Intel chief bars spies from talking to press

The Obama administration has issued a new directive warning most intelligence agency workers that they are forbidden from talking to the press without permission.


The directive was revealed Monday by the Federation of American Scientists’ Project on Government Secrecy, and comes months after documents leaked by former National Security Agency (NSA) contractor Edward Snowden rattled the intelligence community.

The directive issued by Director of National Intelligence James ClapperJames Robert ClapperAfghanistan disaster puts intelligence under scrutiny Domestic security is in disarray: We need a manager, now more than ever Will Biden provide strategic clarity or further ambiguity on Taiwan? MORE in March says employees who don’t follow the order could have their security clearances revoked, lose their jobs or face criminal prosecution. The order does not distinguish between classified and unclassified intelligence matters.

The order said the rules are designed to “mitigate risks of unauthorized disclosure of intelligence-related matters that may result from such contacts” and ensure that policies are “consistent” across the range of the country’s spy agencies.

Steven Aftergood, the head of the Project on Government Secrecy, said the directive appeared overly broad.

“So under most circumstances, an intelligence community employee is at liberty to discuss unclassified ‘intelligence-related information’ with his or her next-door neighbor,” he wrote in a blog post. “But if the neighbor happened to be a member of the media, then the contact would be prohibited altogether without prior authorization.”

While “appropriate” interaction with the media “is encouraged,” the directive warns against unauthorized leaks.

In most cases, only the top two figures and a spokesman at an agency are authorized to discuss intelligence-related issues with the press. Anyone else must get authorization from the public affairs office, and must also report “unplanned or unintentional” discussions about intelligence issues.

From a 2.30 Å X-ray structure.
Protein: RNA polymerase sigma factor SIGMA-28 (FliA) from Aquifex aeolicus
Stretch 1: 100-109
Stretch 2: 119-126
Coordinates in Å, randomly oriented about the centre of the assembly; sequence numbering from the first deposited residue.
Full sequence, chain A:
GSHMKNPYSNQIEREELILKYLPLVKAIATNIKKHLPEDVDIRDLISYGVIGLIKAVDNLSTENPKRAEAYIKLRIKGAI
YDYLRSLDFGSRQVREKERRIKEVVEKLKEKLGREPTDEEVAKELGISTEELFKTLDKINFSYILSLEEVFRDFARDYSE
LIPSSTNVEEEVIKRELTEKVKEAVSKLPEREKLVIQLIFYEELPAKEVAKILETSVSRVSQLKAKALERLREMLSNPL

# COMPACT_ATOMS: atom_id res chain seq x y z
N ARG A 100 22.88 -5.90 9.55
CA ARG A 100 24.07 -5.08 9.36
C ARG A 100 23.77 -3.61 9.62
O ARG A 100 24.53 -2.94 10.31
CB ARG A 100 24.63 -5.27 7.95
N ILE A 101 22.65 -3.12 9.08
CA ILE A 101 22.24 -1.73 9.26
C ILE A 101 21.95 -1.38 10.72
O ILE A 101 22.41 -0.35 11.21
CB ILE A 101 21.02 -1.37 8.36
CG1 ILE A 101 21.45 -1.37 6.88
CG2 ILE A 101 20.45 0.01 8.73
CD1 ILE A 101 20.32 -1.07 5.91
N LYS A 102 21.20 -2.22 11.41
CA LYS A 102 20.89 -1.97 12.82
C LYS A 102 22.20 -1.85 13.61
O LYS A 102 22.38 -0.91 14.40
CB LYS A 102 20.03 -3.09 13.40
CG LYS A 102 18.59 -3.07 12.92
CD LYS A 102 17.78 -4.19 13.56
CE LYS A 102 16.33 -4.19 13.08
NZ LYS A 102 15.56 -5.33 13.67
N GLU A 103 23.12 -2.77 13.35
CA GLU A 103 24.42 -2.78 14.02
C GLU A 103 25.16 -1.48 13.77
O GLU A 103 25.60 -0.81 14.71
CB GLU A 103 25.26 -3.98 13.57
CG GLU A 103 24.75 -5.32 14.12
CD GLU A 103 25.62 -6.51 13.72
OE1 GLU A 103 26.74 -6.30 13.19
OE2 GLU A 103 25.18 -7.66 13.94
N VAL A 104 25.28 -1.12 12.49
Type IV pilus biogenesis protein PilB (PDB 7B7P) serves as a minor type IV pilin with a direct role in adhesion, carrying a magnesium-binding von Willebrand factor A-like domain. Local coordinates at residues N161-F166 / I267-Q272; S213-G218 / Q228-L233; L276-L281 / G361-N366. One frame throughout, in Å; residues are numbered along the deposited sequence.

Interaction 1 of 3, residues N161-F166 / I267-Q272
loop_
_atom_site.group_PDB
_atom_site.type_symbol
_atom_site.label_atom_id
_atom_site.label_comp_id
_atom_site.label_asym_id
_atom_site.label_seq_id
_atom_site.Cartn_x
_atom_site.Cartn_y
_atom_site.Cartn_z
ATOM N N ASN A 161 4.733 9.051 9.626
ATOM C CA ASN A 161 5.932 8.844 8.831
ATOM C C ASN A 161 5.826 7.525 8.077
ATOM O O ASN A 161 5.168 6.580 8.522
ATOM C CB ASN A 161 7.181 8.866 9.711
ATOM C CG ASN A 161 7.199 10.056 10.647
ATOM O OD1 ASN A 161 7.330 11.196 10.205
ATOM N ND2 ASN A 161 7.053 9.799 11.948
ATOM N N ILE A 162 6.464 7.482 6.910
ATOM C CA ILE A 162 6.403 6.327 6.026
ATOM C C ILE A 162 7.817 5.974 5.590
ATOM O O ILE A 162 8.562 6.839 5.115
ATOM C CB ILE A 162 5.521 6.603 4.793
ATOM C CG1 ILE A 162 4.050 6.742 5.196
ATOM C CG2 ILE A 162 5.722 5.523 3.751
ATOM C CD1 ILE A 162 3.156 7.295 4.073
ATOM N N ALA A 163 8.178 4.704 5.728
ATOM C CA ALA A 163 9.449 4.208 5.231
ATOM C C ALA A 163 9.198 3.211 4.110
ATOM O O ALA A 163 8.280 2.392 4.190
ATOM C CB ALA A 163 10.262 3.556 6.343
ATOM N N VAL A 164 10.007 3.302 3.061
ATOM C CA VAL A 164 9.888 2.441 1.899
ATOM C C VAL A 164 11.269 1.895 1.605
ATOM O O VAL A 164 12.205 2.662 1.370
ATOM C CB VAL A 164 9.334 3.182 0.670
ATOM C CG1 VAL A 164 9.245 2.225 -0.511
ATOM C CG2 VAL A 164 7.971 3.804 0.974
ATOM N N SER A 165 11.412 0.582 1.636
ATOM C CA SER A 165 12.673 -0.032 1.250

People working on books, television shows, movies and similar works need to consult with the Office of the Director of National Intelligence, and all intelligence agency employees need to undergo annual “awareness training” for dealing with the press.

At the same time, the directive declares that the intelligence community “has multiple avenues for its employees to report activities perceived to be unlawful” or wasteful.  

The policy is similar to a 2012 proposal out of the Senate Intelligence Committee, which was dropped after critics worried that it would effectively ban background briefings, which can be crucial for explaining matters to journalists. 

Gabe Rottman, legislative counsel with the American Civil Liberties Union, said that Clapper “is trying to do by decree what he couldn't secure through our elected representatives.”

“These days, the only reliable check on the intelligence agencies is aggressive national security reporting,” he added in the statement. “This slams the door on that essential journalism.”

Defenders of the NSA have criticized Snowden for going to the press with his documents instead of up the chain of command. If he had objections to the NSA's programs, they said, he should have made more of an effort to resolve it in-house.

In the wake of the revelations, a White House working group suggested tightening control on sensitive documents and spy agents to prevent future leaks, among a slew of other reforms.

This story was updated at 5:44 p.m.